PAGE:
This story is significant because the events of the vision of Daniel 8 do not begin until this story takes place. Daniel 5 is the fall of literal Babylon. History teaches us about prophecy. An example is the literal application of the following words spoken of spiritual Babylon, as foretold in Revelation 14:8, long after the scenes of Daniel 5 took place. This is an example of how studying Bible stories can give us the spiritual significance of Bible prophecies.

Revelation 14:8 And there followed another angel, saying, Babylon is fallen, is fallen, that great city, because she made all nations drink of the wine of the wrath of her fornication.

King Belshazzar, as ruler of the world, literally invited all nations to drink wine from the sacred golden cups from the temple of God. Belshazzar showed blatant disregard for God and the sacred things of God even though he had Nebuchadnezzar’s testimony regarding his experience with God.

The two kings of Babylon experienced their fall due to pride. A spiritual fall is preceded by self-exaltation. The Bible tells us prophetically that the king of Babylon represents Lucifer who experienced a fall from heaven. Just as the fall of the kings of Babylon was related to their pride, so was Lucifer’s. The devil desired to be first in heaven, equal with God. He fell because of his pride but also because of the power of Christ at the cross. The cross was about the humility of God to come and save a lost world. At the cross we see the mind of God as revealed in His humility in contrast to Satan’s pride. Paul through the inspired Word of God tells us we should have the same humble mind as Christ did. Christ was obedient unto death even the shameful death of the cross. His words were, “not My will but Thine be done.” He died to self to obey the will of God to save the sinner. This was in total contrast to Satan’s pride. Reader, how is the state of your mind? Do you see pride there or humility? Take some time today to pray ask God to give you the humility of Jesus Christ.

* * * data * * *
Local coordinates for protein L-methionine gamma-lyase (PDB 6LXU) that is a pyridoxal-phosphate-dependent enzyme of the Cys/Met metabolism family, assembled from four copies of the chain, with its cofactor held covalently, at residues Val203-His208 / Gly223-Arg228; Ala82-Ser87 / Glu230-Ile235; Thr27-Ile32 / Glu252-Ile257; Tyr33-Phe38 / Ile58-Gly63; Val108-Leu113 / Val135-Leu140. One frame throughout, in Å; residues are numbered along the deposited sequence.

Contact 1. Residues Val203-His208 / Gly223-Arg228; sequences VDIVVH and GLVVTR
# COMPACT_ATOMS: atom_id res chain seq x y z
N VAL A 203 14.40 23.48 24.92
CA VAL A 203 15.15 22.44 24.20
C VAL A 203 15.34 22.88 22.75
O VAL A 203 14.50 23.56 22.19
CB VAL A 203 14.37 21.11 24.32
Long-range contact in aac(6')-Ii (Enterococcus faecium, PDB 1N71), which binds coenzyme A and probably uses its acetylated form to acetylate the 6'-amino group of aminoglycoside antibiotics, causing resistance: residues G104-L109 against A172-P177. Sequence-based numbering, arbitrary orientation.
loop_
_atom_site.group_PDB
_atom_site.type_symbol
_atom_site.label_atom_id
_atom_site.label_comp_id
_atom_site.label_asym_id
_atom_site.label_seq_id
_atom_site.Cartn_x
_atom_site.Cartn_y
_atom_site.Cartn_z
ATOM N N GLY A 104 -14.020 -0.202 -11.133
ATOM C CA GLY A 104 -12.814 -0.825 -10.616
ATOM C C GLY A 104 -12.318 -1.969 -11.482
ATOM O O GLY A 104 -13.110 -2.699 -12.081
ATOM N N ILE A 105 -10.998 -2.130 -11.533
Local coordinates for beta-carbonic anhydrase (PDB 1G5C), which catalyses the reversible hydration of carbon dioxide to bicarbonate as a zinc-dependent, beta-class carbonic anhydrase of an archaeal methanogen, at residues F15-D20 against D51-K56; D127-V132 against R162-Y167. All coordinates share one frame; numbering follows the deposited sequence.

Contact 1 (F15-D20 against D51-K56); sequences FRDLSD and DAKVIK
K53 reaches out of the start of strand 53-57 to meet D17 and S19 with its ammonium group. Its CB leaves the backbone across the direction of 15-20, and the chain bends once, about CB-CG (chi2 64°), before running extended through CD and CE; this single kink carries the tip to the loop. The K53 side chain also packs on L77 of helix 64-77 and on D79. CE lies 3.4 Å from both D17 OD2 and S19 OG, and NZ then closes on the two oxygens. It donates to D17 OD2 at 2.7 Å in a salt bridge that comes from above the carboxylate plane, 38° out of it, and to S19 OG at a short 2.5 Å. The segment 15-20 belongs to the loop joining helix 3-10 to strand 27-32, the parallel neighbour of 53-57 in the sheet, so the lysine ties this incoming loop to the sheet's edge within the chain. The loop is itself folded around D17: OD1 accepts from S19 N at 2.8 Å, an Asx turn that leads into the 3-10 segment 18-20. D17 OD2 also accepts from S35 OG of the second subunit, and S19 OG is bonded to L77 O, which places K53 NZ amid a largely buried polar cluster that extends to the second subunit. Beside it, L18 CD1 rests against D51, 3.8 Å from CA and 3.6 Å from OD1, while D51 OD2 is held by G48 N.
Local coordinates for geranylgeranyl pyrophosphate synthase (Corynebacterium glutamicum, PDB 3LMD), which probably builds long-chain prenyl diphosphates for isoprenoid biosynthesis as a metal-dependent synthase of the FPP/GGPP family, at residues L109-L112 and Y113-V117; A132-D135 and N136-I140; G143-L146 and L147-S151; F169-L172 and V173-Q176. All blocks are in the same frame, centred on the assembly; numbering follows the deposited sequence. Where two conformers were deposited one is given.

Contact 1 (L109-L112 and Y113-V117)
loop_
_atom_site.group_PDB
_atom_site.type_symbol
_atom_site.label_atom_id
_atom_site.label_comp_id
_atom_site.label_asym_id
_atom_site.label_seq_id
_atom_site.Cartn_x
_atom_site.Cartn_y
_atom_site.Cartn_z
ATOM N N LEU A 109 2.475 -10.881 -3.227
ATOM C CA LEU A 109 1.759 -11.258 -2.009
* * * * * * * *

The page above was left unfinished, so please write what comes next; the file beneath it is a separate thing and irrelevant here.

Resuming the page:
Matthew 26:39 And he went a little further, and fell on his face, and prayed, saying, O my Father, if it be possible, let this cup pass from me: nevertheless not as I will, but as thou wilt.

History teaches us about prophecy. The prophecy, in Revelation 14:8, written almost 600 years after Babylon fell to the Medes and Persians points us to study the history of the fall of ancient Babylon to learn what will happen in the future.

In the future, spiritual Babylon, represented by a woman in Bible prophecy, would fall when she would convince the kings of the world to drink the wine of her abominable disregard for God and the sacred things of God and to drink the blood of Christians like wine by persecuting the followers of the true God.

But before we look at a final repeat performance at the close of history, let us look at how it all started as we continue our study of Daniel 8 from the starting point of ancient Babylon’s fall.